When they asked me for some personal information, I hesitated, and then enquired whether it was for billing purposes. At least my humor remained unscathed by the storm.
As we flew over the area, I was able to get a better understanding of the scale of the destruction from the storm. The storm had done its most extensive damage in concentrated areas, which appeared as if a giant ran through the forest leaving footprints of smashed trees. Apparently, the giant had been intoxicated and occasionally fell, producing long swaths of downed trees where his body had struck the ground.
After a flight over the area, the helicopter took me back to Wanakena, where it landed in a large elevated area close to the parking lot. Soon after leaving me off, it returned to the sky, and flew off in search for my stranded backpackers.
Upon exiting the helicopter, I waded through a small crowd of Wanakenians gathered nearby. For a few moments, I learned what it meant to be a celebrity as the residents persistently questioned me about the storm and the conditions of the backcountry. Mingled within the questions were offers of free food, necessitated by the continued lack of electricity resulting from the storm. Obviously, celebrity has its privileges.
While I continued to answer all their questions, the helicopter returned to let off two additional backcountry explorers who experienced the storm in the Big Shallow lean-to, as mammoth white pines fell down around them. The two recent arrivals soon became the center of attention, as my 15 minutes of minor fame quickly receded. With the spotlight off me, I returned to my car for the long drive back to the Syracuse area.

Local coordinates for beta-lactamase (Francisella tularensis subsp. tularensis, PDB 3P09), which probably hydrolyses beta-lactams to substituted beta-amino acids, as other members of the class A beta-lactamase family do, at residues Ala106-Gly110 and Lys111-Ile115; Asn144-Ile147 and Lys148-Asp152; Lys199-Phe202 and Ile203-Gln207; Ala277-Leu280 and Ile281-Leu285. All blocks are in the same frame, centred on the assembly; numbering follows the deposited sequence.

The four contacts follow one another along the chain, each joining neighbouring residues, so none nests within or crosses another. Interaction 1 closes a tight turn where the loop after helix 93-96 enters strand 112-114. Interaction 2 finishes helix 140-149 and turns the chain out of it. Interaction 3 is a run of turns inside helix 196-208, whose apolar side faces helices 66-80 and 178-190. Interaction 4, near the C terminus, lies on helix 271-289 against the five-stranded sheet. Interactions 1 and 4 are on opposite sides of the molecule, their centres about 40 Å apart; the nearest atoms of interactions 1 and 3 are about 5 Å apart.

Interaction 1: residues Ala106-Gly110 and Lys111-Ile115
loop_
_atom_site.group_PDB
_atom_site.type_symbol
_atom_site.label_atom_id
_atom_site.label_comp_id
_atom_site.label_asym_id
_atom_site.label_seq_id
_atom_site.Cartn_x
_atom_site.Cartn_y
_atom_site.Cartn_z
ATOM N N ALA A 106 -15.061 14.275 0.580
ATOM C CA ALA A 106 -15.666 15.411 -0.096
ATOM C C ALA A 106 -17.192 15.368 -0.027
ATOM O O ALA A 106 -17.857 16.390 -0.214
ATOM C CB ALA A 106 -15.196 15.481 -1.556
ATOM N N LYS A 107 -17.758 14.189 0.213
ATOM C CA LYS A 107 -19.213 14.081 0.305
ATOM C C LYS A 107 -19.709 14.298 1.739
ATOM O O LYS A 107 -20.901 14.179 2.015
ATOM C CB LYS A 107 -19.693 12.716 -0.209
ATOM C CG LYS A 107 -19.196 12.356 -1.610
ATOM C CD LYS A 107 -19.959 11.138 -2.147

This experience continues to have indelible influence over me to this day. In a negative way, the mere distant rumble of thunder in the backcountry raises my hackles and gets my pulse racing. However, in a positive fashion, I continue to enjoy a bond with the Five Ponds Wilderness area that I feel with no other area in the Adirondacks.
Because of this bond, I continue to return to the Five Ponds Wilderness Area to investigate and explore the impact the 1995 Microburst even after twenty years, despite the arduous effort and concomitant cursing necessary to bushwhack through its backcountry.
Although, to be honest, I do my best to avoid bushwhacking through the more extensive blowdown areas, as I got my fill of struggling through impenetrable walls of wood those twenty year ago. Though I might just live to see those areas once again after these fallen trees have fully decayed, though it had better be before another twenty years goes by.
Affiliate Disclaimer: Some links within this blog post may send you to a retailer’s website. If you chose to purchase any product on that site, this author may receive a small commission at no extra cost you. These commissions provide compensation for the author’s time and effort necessary to provide the content at the Bushwhacking Fool.